Features | LUU Elections – The Highs and Lows
It’s that time of year again when campus is plastered with posters telling us to ‘Vote for X’ or ‘Get down with Y’ and our Twitter feeds are taken over by the union trying desperately to break last year’s participation record. While it may seem like this year’s election has nothing new to offer us, LSi looks at what’s defining this year’s election campaigns.
Of course there’s nothing new about this. It’s a tradition dating back to ancient Greece itself to make use of a convenient name to win elections – though admittedly this was harder with names like Themistocles. This year has seen the return of some old favourites along with the addition of some new and equally cringe-worthy efforts. Slogans like ‘All That Jazz’ might bring a smirk to your face as you rush from Roger Stevens to the Baines Wing but just why you’d choose to base your campaign around ‘Evan Almighty’ – the clearly inferior sequel to ‘Bruce Almighty’ – is beyond me. It just goes to show though that if you’re running for the exec and you don’t have a name that lends itself to an outdated cultural reference, you may as well throw in the hat now.
Which brings me to this example from Max Bruges. Surely I’m not alone in thinking that Mr Bruges has missed a trick here by not playing upon ‘Max Power’. If there’s one thing that is sure to get students on your side it’s classic Simpsons references. Instead his campaign team have gone with a poster design inspired by either the propaganda of the Soviet Union or a Franz Ferdinand album and it’s hard to decide which is worse.
If you’ve been convinced by some chalk scribbling in Hyde Park or the cardboard signs telling you to ‘Vote George’ then I congratulate you on being a democratic purist but we may need to have words. With his beaming smile it’s clear that Frank’s a cheeky chappy and his posters have some of the best production values we’ve seen in recent years.
Frank’s definitely gone for style over substance. His commitment to vague buzzwords like ‘passion, determination and dream’ means it’s hard to tell exactly what Frank stands for but it’s this inability to pin him down to any promises – and an apparent wealthy backer – that proves Frank has a bright future in politics.
Return of the Fro
While a number of the current exec are running again, there’s one campaign in particular that really catches the eye. Bradley’s campaign has all the garishness of an early noughties children’s TV show and the man himself looks like he could do a fine job as a CBBC presenter. Of course it’s the ‘Fro’ itself that really steals the show. If Bradley doesn’t end up winning this year then perhaps the fro should consider going solo and booking a few gigs with Butlins. Bradley may even make a decent sidekick.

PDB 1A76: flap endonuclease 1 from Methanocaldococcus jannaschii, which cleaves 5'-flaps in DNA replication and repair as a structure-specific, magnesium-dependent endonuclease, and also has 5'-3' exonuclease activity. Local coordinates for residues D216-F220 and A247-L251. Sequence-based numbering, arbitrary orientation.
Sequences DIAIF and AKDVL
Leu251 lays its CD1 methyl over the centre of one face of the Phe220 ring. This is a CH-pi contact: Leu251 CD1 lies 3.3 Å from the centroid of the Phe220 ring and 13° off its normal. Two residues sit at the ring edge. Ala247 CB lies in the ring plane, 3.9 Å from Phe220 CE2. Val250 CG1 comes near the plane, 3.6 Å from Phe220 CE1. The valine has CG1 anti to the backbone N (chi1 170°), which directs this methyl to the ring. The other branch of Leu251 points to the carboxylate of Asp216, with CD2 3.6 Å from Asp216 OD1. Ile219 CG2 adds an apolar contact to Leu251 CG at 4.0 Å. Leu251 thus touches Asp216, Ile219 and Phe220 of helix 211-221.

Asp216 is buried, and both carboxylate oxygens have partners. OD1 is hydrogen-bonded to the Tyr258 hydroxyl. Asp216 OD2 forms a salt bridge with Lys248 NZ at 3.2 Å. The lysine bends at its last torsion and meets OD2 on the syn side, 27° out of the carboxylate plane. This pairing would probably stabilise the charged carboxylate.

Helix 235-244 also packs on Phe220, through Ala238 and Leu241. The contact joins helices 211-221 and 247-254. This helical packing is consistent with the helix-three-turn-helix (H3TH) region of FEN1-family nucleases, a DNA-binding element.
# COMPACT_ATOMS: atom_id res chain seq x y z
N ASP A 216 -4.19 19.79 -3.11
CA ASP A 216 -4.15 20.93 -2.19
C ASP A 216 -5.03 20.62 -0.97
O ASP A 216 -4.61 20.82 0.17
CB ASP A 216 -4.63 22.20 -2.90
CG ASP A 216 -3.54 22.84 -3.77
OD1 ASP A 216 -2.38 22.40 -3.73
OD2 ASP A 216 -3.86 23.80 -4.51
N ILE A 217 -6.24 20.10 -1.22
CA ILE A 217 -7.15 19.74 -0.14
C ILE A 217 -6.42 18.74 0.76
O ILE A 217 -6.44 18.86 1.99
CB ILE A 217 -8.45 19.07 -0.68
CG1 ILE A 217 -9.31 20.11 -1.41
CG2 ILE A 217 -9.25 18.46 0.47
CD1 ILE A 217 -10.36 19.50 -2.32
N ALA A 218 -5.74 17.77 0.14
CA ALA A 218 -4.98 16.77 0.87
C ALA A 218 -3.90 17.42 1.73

If you thought that student elections were a dignified and respectable example of democracy then you must be living under a rock. However, this year the decision to seemingly forego the usual election system for an X-Factor style sing-off seems to have seen us sunk even lower into the quagmire of degradation. It has to be said that some of the videos are impressive and getting yourself on Radio One for being just that awful deserves some recognition. But if I have to listen to one more awful cover of Macklemore, Drake or Beyoncé I will R.O.N you all. It doesn’t matter how cleverly you insert your politics into these songs if we can’t hear them over the sound of your voice cracking as you try to hit that illusive high note. Besides we all know there’s only one way to really get the public vote and that’s to lead with a good sob story like Frank’s done. Bright future that kid.
Do remember that voting is open for both the Union Exec and the Leeds Student Editor until 4:00pm on Thursday. Please do remember to vote. Well done to everyone running for some fantastic campaigns and good luck to you all.